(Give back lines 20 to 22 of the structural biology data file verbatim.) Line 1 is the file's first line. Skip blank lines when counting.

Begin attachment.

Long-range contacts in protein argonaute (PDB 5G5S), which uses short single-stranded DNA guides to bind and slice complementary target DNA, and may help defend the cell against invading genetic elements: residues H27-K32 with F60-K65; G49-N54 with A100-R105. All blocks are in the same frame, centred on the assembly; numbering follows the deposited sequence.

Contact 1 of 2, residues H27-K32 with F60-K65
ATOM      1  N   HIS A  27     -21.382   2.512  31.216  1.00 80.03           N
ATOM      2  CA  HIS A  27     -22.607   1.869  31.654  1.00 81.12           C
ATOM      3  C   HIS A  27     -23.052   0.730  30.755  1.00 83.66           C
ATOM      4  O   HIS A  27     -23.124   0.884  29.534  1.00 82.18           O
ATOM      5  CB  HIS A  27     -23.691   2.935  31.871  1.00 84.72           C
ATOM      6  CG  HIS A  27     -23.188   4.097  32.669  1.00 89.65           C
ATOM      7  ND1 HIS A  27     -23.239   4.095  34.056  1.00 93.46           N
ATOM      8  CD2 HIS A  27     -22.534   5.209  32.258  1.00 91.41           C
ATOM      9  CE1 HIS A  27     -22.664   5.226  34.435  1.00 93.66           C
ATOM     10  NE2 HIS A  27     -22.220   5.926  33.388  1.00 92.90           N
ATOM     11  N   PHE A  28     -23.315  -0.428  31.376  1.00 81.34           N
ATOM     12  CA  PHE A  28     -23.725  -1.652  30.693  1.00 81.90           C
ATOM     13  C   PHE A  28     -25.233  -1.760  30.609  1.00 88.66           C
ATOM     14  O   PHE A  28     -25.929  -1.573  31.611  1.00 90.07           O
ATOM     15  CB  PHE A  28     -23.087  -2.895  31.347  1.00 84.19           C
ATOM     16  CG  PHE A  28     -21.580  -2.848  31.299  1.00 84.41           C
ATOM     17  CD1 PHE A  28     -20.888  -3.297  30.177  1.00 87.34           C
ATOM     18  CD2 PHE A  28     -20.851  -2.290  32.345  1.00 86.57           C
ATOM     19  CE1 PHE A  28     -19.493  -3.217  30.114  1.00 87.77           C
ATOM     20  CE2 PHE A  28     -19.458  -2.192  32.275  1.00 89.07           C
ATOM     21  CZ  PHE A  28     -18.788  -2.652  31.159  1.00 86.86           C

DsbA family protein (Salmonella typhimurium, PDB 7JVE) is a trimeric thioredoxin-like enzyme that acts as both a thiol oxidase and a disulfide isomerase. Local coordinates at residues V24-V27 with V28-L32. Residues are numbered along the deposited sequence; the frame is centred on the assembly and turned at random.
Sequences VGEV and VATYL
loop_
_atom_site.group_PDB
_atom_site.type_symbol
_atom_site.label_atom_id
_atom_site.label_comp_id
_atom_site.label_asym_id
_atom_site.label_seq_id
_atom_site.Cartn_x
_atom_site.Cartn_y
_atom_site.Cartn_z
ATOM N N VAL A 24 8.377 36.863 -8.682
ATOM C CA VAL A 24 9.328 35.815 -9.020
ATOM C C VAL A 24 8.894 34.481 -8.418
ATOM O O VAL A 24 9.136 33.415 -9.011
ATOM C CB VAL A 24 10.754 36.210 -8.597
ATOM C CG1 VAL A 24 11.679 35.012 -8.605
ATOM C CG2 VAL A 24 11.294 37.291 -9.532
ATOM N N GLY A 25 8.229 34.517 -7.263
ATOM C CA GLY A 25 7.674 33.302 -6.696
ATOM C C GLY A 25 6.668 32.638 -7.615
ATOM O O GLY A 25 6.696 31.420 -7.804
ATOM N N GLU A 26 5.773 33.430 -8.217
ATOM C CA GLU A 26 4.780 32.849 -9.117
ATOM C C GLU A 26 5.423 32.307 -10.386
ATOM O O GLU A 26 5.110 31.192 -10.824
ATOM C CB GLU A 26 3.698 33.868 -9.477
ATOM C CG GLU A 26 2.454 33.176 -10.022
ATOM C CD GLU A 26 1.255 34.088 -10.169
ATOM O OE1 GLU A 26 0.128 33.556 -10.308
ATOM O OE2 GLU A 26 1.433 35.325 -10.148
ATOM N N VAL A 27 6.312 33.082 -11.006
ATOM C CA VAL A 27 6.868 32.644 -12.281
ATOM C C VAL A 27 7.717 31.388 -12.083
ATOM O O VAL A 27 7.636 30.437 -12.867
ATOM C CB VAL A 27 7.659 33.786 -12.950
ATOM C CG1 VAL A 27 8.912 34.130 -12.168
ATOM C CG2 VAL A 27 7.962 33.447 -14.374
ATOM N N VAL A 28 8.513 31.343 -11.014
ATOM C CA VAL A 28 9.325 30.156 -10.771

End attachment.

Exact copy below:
ATOM     18  CD2 PHE A  28     -20.851  -2.290  32.345  1.00 86.57           C
ATOM     19  CE1 PHE A  28     -19.493  -3.217  30.114  1.00 87.77           C
ATOM     20  CE2 PHE A  28     -19.458  -2.192  32.275  1.00 89.07           C